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An 11-Year-Old Lost His Best Friend Because He's Gay

One mother shared the disheartening story of her 11-year-old son losing a friend because he’s gay.

Lori Duron acted as a guest writer for the Huffington Post and shared the story of her 11-year-old son C.J.

Lori shared that her son C.J. used to have a best friend named Allie. Together, the kids bonded over make-up and talking about cute boys.

But things changed after Allie’s parents got mad at her reading Lori’s blog, which discusses gender non-conformity, and attended his birthday party attended by other gay people.

Then a few days ago, C.J. told his mother on the drive home from school that the two weren’t friends anymore.

“She just said it. She said her family doesn’t hang out with gay people, so she can’t hang out with me. She says I’m the only gay person she knows, and she doesn’t want to know me. She says that all of our friends will be her friends now because she is more popular than I am.”

As C.J.’s mother put together, Allie’s family were ok with C.J. being what she calls gender-creative, but they aren’t ok with him being gay.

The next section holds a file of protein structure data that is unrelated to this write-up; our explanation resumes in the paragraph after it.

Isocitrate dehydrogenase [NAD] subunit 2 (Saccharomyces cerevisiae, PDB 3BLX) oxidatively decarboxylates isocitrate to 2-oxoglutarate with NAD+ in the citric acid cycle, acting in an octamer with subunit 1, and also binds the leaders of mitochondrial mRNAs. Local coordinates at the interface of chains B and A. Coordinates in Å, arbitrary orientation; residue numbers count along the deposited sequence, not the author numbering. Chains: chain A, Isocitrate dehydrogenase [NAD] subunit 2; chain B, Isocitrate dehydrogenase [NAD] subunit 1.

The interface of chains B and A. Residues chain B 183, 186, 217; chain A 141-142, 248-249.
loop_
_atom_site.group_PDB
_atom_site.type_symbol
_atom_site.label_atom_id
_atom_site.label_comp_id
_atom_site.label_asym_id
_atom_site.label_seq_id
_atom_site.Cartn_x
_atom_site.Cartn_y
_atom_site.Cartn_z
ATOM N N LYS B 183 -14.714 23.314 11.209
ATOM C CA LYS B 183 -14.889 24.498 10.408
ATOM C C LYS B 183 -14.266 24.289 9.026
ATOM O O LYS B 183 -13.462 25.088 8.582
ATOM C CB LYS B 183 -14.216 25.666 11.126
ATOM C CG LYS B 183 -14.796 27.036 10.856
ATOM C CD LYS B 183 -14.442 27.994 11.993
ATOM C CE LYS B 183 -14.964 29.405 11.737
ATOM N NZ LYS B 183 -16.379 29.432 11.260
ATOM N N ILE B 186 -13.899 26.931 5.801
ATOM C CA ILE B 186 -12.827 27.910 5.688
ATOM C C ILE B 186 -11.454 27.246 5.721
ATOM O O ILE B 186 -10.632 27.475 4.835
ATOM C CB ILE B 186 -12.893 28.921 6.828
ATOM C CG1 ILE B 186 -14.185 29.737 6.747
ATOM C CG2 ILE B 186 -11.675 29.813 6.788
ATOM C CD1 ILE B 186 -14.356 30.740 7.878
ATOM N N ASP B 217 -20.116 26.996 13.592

If some of you think C.J. is too young to call himself gay, Lori says that he has the right to say, or not say, whatever he wants about his own sexuality.

"At this point in his life, C.J. doesn’t talk much about his sexual orientation. He’s not yet a romantic or sexual being; he’s an 11-year old boy with lots of time to figure out who he is attracted to while having our unconditional love and support. When he does talk about it, sometimes he says he’s gay. Sometimes he says he’s half gay and half bisexual. Sometimes he says, ‘I’m just me!"

As flexible and understanding as C.J. and Lori both are about his sexuality and self-expression, the loss of a friend took a major hit on C.J.’s psyche and Lori’s parenting.

Having a sad and confused child is always hard, but having to address issues of homophobia proved to be the hardest task yet for Lori Duron.

You can read more about how she handled the situation and how C.J. is doing by reading the article at the Huffington Post.

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"Allie’s parents got mad at her reading Lori’s blog..."  And since when does a parent write about her perceptions of her child's gender-identification before that child has had a chance to figure things out?  Our children affect us, true. But, unless they have their own blogs, adults owe it to children to respect their privacy until they've created their own identities and have become their own social-media beings. [Case in point: Dan Savage and Terry Millar have kept their son entirely out of their blogs and postings. That shows respect for the kid.]     .....     And yeah, shame on the friend's parents. But this doesn't excuse the kid's mother for using him in her blog.

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